The “ƒ”¹…”elders’ saw the need to intervene in order to strategically manage the situation: David Miliband has been a long time protƒÆ’†’©gƒÆ’†’© of Tony Blair who voted in favour of the Iraqi invasion, and is seen in the party and in Britain in general as a US stooge as big as Blair himself; electing David Leader while the wounds in the minds of the British public are still fresh and oozing would expose the New Labour, Blairite cell of the Party; a trustworthy “ƒ”¹…”caretaker’ opposition leader was needed until the public has had enough time to forget the past. Also, Ed Balls, who had not demonstrated enough commitment to Israel needed to be eliminated from the race, in order to offer a Hobson’s choice to the party.

 David’s younger brother Ed Miliband was seen a good choice for the caretaker position, less because of who he is, than what he’s not; he was not a member of parliament at the time Blair committed Britain to the Iraqi war (though he never publicly voiced opposition to the war before his leadership campaign).

 There was one hitch: Ed Miliband had little or no support among the party and parliamentary membership of the electoral college.

 Opportunity for Zionists appeared in the form of Charley Whelan, a former union official who had criticised supporters of Tony Blair in the wake of election defeat, (rightly) claiming that Blair’s minder Peter Mandelson was more concerned with furthering the leadership ambitions of David Miliband (by loosing the election), rather than fighting a proper election campaign. Ed Balls, Whelan and Ed Miliband had all worked extremely closely under Gordon Brown.

 The first job was to ensure that Ed Miliband got bit more time, so that he could build up a support base. This they achieved with the help of the unions (through Whelan) by postponing the leadership ballot scheduled for July to late September.

 Meanwhile, key “ƒ”¹…”Brownites’ such as Douglas Alexander, the former international development secretary, who had supported Ed Ball’s campaign began to desert him and join David Miliband’s team! Former leader Tony Benn, and Peter Hain, the former Welsh secretary, became key elder advisers of Ed Miliband.

 Next, just as it happened in Australia in June 2010, five union leaders representing the Trades Union Congress, including Whelan, met in secret at London’s Commonwealth Club and decided to recommend their levy-paying members, who represented a third of Labour’s electoral college, to vote for Ed Miliband, rendering Ed Balls’ campaign dead in the water. Mission accomplished!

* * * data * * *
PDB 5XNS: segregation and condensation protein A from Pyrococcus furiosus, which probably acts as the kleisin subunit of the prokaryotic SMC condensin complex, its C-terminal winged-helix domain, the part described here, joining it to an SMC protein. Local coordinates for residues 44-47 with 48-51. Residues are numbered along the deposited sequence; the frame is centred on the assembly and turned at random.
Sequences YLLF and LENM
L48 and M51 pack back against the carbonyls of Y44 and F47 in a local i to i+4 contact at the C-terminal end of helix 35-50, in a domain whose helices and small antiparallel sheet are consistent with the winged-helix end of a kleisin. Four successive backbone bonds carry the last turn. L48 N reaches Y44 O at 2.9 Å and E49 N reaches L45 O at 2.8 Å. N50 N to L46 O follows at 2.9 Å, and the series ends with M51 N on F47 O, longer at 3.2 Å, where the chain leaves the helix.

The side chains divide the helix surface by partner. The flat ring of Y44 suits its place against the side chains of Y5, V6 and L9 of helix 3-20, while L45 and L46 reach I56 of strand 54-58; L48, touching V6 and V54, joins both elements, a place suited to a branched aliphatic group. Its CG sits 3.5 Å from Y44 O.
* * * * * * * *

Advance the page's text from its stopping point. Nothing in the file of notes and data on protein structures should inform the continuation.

In the event, despite loosing on party and parliamentary member votes, and despite the low -less than 10 per cent- turnout of levy-payer union members at the ballot , Ed Miliband won leadership through their support. The complex voting system in which one person dropped out in each round with their second-choice votes redistributed ensured Ed Miliband’s narrow margin (1.3%) over his brother.

 For Ed Miliband, the challenge of uniting the party will be greater than many had imagined. He told the party’s annual conference Labour had been wrong to back the US-led invasion of Iraq in 2003, but avoided making a detailed broader statement on the middle east or the Israel-Palestine situation.

 Public response to Ed’s election as Labour leader has been lukewarm: a letter to the editor of the regional newspaper News & Star (North Cumbria) summed up public indignation: “In choosing Ed Miliband as their next leader, the Labour Party will be in the political wilderness for years to come. Both the brothers were in the forefront of the last Labour government’s disastrous policies including two wars costing countless lives; The Miliband brothers have never done a real day’s work in their lives.”

 Even though the idea of bankers voting for Miliband Jr is comparable to turkeys voting for Christmas, in a poll of City bankers carried out by Financial News, “Red” Ed scored a 74 per cent of the vote, while David received just 13 per cent. This is despite Ed’s “ƒ”¹…”promise’ to keep the 50p income-tax rate, and to add another bonus tax, a new bank levy and a transactions tax, if he were in power. Such are the intricacies of the British (and Australian, and American) democracy!

 Those who assumed they had heard the last of David Miliband’s idiotic political stunts need to spend some time wondering as to what might happen if his younger brother fails to perform in opinion polls toward the months leading to the next election, or if he survives until then and fails to lead Labour to victory at the election.

 Could David then step in?

 A wager on this eventuality is sure to be a good investment!